Background: Iranian vibrato (tahrir) is a common feature of traditional Iranian singing. A unique feature of tahrir is a modulated voice quality perceived as a rhythmic falsetto voice break associated with upward pitch inflections. Laryngeal discomfort and impaired voice quality can occur in singers when they perform Iranian tahrir using an improper technique. Aim: A case series research design was used to explore voice treatment outcomes using laryngeal manual therapy (LMT) for treating voice problems associated with tahrir singing. Method: Four professional Iranian singers of the traditional style (3 men and 1 woman) were studied. All subjects reported difficulty executing tahrir during performances. They were assessed by a speech-language pathologist (SLP) specializing in the administration of LMT for voice disorders. Multidimensional assessments were made of the participants' vocal function using acoustic and auditory-perceptual evaluation, self-reports of the singers, and LMT assessments by the SLP before and after treatment. The therapeutic program implemented LMT techniques to release laryngeal joints and reduce muscular tension. Results: Pretreatment examination of the larynx and anterior neck musculature using palpation showed that the difficulties in producing tahrir vibrato were associated with a decreased thyrohyoid space and tension in the submental complex and sternocleidomastoid. Posttreatment examination showed an increased thyrohyoid space and reduced tension in the submental complex and sternocleidomastoid, associated with the singers' perception of reduced effort producing tahrir vibrato during singing. Conclusion:Tahrir vibrato requires specific training to prevent excessive tension in laryngeal and neck muscles. In the absence of such training, or in the context of excessive singing associated with fatigue, LMT may facilitate more efficient vocal production in tahrir singers.

1.
Seashore CE: The natural history of the vibrato. Proc Natl Acad Sci USA 1931;17:623-626.
2.
Sundberg J: Acoustic and psychoacoustic aspects of vocal vibrato. STL-QPSR J 1994;35:45-68.
3.
Parme E: Measurements of the vibrato rate of ten singers. STL-QPSR J 2006;33:73-86.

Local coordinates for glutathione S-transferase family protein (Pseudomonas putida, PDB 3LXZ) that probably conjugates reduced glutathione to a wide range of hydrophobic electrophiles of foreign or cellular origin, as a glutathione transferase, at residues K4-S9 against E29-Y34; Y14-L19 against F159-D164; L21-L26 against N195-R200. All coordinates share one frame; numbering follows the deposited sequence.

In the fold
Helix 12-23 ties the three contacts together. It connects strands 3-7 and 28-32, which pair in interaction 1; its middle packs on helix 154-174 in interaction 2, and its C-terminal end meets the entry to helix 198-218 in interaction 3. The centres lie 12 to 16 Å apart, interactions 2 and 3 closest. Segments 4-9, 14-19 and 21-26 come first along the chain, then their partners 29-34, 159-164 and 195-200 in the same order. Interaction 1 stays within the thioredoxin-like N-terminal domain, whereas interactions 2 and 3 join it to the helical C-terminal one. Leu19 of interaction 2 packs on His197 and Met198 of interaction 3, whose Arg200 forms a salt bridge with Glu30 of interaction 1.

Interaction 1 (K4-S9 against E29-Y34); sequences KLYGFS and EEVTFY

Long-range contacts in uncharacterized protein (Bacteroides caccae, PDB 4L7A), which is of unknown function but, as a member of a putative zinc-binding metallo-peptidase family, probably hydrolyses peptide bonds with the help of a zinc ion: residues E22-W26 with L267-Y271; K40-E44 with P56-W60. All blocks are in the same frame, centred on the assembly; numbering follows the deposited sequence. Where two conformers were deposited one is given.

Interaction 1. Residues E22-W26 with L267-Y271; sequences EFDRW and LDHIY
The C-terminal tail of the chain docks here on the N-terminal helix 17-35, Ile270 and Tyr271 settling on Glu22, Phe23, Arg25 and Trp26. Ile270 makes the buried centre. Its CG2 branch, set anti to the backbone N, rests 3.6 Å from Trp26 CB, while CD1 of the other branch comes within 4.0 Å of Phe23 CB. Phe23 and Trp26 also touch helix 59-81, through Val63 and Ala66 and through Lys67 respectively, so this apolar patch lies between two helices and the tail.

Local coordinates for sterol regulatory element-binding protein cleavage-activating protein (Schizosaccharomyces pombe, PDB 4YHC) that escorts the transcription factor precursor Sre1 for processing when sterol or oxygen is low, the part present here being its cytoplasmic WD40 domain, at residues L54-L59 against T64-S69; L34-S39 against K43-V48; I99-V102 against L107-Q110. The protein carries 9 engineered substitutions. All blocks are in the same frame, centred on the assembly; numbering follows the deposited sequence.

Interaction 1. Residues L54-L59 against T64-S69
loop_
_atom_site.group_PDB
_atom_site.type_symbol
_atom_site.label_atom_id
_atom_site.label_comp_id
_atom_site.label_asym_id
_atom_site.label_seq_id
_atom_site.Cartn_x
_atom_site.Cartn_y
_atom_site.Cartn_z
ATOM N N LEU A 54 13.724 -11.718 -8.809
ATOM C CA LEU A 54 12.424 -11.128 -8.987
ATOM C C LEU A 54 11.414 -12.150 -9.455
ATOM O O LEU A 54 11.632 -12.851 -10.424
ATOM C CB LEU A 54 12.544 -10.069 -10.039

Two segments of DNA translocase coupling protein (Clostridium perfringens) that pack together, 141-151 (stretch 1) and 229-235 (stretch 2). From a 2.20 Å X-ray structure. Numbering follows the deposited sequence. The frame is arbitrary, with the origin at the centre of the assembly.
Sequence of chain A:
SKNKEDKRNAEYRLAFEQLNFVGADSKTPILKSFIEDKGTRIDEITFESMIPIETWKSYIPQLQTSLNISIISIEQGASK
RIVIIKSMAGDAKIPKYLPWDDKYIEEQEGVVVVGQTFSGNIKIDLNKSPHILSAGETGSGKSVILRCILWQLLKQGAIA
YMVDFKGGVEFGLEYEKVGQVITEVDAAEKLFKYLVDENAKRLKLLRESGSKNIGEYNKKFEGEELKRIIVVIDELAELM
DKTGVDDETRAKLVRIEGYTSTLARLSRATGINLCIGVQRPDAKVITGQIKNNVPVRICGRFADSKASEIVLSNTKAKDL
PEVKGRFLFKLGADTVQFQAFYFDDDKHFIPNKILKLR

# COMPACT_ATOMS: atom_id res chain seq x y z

4.
Horii J: Acoustic analysis of vocal vibrato: a theoretical interpretation of data. J Voice 1989;3:36-43.
5.
Shipp T, Sunberg J, Haglund S: A model of frequency vibrato; in van Larena L (ed): Transcripts of the 13th Symposium on Care of the Professional Voice. New York, New Voice Foundation, 1984, pp 116-117.
6.
Sundberg J: Breathing behavior during singing. STL-QPSR J 1992;1:49-64.
7.
Desain P, Honing H, Aarts R, Timmers R: Rhythmic aspects of vibrato; in Desain P, Windsor WL (eds): Rhythm Perception and Production. Lisse, Swets & Zeitlinger, 1999, pp 203-216.
8.
Miller LC: Music and Song in Persia. Salt Lake City, University of Utah Press, 1999.
9.
Miller LC: Music and Song in Persia. The Art of Avaz. Surrey, Curzon, 1999.
10.
Caton M: The vocal ornament takiyah in Persian music. UCLA Select Rep Ethnomusicol 1974;2:42-53.
11.
Castellengo M, During J, Lamesch S: The Iranian tahrir: acoustical analysis of an ornamental vocal technique. 3rd Interdiscipl Musicol Conf, Tallin, August 2007, pp 1-3.
12.
Biglari HJ: Timbral and Melodic Characteristics of the Persian Singing Style of Avaz; master thesis in musicology, Uppsala, 2009.
13.
Titze I: Belting and a high larynx position. J Singing 2007;63:557-558.
14.
Petecu LG, Sasaki CT: Laryngeal anatomy and physiology. Clin Chest Med 1991;12:415-423.
15.
Shipp T: Vertical laryngeal position: research findings and applications for singers. J Voice 1987;1:217-219.
16.
Sonninen A: The external frame function in the control of pitch in the human voice. Ann NY Acad Sci 1968;155:68-90.
17.
Aronson AE: Clinical Voice Disorders. New York, Thieme Medical, 1990.
18.